In this guide we look at the option of your relative coming to live with you in your home. When should you consider this? What are the potential benefits and drawbacks of such an arrangement? This guide is aimed at those people whose relative is still comparatively independent.
If you're wondering what kind of help would be best for your relative or friend, our Care advice tool can give you some guidance about housing options, day-to-day living arrangements and how to pay for care.
Use our Care services directory to find care homes and domiciliary care anywhere in the UK. You can also find support groups for people affected by dementia.
In this guide
We look at benefits such as your relative sharing life with you and your family and the financial assistance that may come. We also look at drawbacks such as demands on space and time, and the emotional implications.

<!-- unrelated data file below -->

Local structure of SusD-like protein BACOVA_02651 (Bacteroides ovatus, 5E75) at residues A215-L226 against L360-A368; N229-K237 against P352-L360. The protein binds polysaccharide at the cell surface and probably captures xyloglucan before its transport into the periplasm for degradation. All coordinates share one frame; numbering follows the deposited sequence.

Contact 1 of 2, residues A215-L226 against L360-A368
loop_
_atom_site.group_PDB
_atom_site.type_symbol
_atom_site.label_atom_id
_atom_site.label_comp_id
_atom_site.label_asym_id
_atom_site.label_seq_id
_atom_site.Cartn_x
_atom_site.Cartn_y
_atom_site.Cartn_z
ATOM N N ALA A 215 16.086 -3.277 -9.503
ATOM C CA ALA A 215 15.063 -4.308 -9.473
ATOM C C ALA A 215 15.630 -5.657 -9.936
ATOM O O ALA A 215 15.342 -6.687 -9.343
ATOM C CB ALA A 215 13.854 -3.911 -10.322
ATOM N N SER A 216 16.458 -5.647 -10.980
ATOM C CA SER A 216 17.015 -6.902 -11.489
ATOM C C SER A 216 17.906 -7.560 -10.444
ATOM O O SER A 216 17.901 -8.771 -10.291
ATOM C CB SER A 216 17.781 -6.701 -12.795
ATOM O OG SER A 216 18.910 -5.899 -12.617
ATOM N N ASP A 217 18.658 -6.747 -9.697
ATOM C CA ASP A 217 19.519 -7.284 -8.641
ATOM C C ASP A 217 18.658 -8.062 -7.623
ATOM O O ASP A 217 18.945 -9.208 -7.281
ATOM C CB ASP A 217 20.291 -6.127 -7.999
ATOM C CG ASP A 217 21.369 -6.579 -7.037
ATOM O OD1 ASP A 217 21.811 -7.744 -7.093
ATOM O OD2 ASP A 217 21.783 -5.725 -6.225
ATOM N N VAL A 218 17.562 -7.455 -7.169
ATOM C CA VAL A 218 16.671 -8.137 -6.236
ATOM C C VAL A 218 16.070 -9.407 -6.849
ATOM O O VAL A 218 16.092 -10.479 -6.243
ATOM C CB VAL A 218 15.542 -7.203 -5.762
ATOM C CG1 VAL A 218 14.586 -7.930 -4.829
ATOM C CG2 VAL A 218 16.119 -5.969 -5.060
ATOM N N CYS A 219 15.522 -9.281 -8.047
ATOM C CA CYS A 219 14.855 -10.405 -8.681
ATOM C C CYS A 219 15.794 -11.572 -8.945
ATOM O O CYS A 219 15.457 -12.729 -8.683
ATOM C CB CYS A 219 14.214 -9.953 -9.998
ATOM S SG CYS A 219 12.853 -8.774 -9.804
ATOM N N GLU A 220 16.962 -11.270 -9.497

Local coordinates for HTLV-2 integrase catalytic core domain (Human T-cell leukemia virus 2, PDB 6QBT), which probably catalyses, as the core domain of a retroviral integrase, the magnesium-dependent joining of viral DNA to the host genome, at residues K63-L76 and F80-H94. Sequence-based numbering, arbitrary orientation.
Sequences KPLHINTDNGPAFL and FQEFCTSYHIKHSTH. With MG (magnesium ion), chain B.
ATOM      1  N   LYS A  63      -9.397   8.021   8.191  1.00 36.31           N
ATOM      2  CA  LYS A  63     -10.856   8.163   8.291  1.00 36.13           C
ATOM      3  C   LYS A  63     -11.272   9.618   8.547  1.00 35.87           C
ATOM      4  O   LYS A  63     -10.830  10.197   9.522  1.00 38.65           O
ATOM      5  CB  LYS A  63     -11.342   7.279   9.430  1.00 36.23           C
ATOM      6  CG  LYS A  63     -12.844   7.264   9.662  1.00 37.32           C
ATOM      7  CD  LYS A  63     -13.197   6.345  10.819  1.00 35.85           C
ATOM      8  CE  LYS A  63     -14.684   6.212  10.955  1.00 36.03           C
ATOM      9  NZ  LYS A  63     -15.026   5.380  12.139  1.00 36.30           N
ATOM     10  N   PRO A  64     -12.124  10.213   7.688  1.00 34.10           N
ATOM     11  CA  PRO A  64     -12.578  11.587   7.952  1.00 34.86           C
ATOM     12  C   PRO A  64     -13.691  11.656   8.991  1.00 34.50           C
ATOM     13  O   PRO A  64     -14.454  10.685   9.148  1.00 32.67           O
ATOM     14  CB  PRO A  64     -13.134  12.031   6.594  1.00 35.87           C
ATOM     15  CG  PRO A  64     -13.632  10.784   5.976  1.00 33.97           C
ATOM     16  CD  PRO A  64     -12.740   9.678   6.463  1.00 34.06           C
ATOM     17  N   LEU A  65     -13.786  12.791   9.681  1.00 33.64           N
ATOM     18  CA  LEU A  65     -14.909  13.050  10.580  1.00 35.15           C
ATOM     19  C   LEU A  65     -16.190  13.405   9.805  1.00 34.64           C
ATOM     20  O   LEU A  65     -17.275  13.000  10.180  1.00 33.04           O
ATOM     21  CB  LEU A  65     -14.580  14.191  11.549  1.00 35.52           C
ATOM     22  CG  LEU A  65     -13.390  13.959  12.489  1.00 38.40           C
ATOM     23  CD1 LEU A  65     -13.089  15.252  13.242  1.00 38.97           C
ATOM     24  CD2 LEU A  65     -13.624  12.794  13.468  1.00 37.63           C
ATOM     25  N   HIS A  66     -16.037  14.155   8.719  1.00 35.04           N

Emotions aside, there may be practical issues such as space, expectations of family life, the need for compromise, and how well you actually get on.
We consider points such as joint ownership of a larger home, legal arrangements, potential inheritance tax complications and contributions to household costs.
Keith and his partner Rita moved in with her mother, Martha, in her bungalow in Norfolk. They are very happy with the arrangement.
Read Keith's story
61, Lake District
John and his wife noticed her 89-year-old mother had lost weight and was finding living alone difficult. They decided their best option was for her to move into their home.
Read John T's story